Shelby Earl’s tight set at the Tractor Tavern Saturday celebrating the vinyl re-release of last year’s “Swift Arrows” didn’t offer too many revelatory moments. After all, Damien Jurado-produced album — aside from a couple new songs released on wax only — is familiar and remains very good.
What seems new is Earl’s confidence and command on stage, which was apparent from the first words of “The Seer” all the way through her signature song “Sea of Glass.” Even her normally powerful voice had an increased potency to it, or so it seemed as it came through the PA quite hot during the first few songs until Earl got things worked out with the sound board.
It’s not like Earl is new to the business of playing in front of people. Far from it. But there was a definite shift and it gave added meaning to “This Is Me Now” and “Grown Up Things,” a couple of prickly songs that Earl used to remind the crowd she’s not afraid to tackle heavy subjects. “Look out, look out, s–t’s getting real,” Earl sang as her band growled away, offering it as much as a threat than as a warning.
One of the reasons Earl showed so much polish is that she’s simply been playing a lot lately on the heels of her summer release of “Swift Arrows,” and that doesn’t look to be changing anytime soon. Earl’s show Saturday served to kick off her 2014 Polar Vortex Tour, which will hit cities in the Midwest and Southeast.
Hopefully Earl will bring her exuberance (on display on the cheeky “The Artist” with its singalong chorus and the joyous “We Will Die”) with her as she weaves her way from Illinois through Georgia. If Earl has a problem, it’s only that a good many of her songs deal with, as she notes, stuff getting real. That can give sections of her show a downer vibe, though perhaps that was more evident simply because the Saturday night crowd was in the mood to drink and party.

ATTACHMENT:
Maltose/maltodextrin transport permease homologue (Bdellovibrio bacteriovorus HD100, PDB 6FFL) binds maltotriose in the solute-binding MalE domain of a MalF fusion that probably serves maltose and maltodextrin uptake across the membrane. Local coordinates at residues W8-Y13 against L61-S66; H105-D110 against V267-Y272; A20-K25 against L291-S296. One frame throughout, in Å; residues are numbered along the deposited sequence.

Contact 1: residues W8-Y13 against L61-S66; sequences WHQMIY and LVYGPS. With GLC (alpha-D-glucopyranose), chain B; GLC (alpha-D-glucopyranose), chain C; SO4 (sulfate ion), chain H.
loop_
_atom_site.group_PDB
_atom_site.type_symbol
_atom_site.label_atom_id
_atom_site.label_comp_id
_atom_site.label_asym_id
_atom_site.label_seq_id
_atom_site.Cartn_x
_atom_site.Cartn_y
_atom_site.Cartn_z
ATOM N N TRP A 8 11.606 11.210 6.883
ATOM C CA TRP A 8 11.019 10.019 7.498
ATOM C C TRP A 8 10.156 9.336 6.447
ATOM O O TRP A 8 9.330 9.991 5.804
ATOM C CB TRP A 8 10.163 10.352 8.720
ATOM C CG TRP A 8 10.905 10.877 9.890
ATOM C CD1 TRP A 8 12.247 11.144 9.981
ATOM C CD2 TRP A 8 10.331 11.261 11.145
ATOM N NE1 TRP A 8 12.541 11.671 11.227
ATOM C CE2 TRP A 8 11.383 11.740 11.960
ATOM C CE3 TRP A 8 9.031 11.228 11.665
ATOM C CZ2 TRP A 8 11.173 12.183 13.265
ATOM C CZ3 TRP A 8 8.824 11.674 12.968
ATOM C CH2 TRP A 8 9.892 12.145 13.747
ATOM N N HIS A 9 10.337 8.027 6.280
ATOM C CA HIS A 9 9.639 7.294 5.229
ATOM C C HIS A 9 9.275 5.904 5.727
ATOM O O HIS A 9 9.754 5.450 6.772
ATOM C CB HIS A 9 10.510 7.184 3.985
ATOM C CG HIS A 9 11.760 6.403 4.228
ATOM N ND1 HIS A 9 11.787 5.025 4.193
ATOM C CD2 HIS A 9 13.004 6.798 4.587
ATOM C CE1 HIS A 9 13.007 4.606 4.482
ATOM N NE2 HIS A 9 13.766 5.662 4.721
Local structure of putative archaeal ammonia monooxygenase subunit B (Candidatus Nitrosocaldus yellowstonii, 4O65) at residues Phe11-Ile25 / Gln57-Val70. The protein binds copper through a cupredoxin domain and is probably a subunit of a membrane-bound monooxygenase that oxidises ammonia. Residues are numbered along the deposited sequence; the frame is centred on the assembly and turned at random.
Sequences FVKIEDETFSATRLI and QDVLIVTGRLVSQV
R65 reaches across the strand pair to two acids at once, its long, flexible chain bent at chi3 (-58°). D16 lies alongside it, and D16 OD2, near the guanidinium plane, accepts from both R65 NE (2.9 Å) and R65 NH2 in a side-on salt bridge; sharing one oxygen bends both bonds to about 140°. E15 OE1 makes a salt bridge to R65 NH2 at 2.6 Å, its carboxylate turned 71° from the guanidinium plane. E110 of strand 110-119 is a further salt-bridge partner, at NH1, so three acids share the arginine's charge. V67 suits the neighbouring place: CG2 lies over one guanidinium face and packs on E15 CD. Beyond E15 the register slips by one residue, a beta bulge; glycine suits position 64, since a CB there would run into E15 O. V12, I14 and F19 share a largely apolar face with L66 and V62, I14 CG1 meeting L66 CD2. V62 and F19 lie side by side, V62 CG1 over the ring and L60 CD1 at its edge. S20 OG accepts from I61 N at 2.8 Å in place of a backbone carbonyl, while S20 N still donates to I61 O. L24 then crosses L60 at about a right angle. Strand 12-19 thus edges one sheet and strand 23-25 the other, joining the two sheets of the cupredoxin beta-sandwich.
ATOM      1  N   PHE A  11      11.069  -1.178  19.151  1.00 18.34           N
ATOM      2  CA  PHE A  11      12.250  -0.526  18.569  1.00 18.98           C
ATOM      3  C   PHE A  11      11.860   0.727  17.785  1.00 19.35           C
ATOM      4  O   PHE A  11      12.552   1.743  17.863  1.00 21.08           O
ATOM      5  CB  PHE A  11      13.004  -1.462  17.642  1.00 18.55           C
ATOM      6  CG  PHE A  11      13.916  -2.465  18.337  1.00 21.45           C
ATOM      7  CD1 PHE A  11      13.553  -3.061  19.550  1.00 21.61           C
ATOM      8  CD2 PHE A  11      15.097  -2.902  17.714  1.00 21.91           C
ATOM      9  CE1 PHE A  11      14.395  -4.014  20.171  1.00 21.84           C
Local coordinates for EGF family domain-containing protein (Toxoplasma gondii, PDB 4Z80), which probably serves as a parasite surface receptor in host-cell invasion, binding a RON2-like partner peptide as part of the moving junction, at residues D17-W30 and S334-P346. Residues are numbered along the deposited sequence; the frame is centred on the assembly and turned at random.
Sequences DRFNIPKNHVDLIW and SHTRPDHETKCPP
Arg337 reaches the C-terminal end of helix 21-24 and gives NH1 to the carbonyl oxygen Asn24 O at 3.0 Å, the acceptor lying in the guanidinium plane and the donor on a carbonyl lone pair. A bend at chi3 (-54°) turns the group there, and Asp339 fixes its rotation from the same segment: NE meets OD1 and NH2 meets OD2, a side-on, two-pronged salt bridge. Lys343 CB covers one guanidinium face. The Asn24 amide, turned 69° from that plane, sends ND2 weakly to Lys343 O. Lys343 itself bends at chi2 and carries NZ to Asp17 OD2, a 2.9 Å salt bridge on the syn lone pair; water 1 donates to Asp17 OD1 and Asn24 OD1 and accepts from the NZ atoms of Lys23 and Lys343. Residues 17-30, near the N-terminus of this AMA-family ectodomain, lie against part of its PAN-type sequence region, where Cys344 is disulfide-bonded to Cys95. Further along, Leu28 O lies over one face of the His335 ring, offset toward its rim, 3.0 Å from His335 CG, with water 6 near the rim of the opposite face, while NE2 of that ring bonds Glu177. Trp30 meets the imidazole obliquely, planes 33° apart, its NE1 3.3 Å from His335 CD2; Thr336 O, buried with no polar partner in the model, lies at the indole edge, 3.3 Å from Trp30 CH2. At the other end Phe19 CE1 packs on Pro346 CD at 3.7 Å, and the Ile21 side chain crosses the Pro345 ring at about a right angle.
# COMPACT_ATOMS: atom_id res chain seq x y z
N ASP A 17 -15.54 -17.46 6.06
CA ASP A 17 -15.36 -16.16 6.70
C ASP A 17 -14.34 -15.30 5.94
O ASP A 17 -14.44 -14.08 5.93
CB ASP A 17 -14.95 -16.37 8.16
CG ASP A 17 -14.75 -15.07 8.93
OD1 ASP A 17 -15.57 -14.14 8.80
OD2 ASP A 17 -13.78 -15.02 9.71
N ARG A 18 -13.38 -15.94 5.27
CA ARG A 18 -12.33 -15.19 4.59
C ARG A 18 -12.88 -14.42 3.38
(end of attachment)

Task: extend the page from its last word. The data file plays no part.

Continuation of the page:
Earl wasn’t deterred and gamely worked her way through the gentle “Mary,” which she said she usually reserves for living room shows, and you could see why. The tenderness of the song was lost on many of the Tractor revelers, but songs like the single “Swift Arrows” and the new tune “Who To Blame” more easily caught the crowd’s attention.
By the time Earl got around to closing things out with “Sea of Glass,” some of the crowd was already heading out into the chilly Ballard night, perhaps dazed by the arrows of biting wit and insight loosed in their direction all evening long.
-Owen R. Smith, on Twitter @inanedetails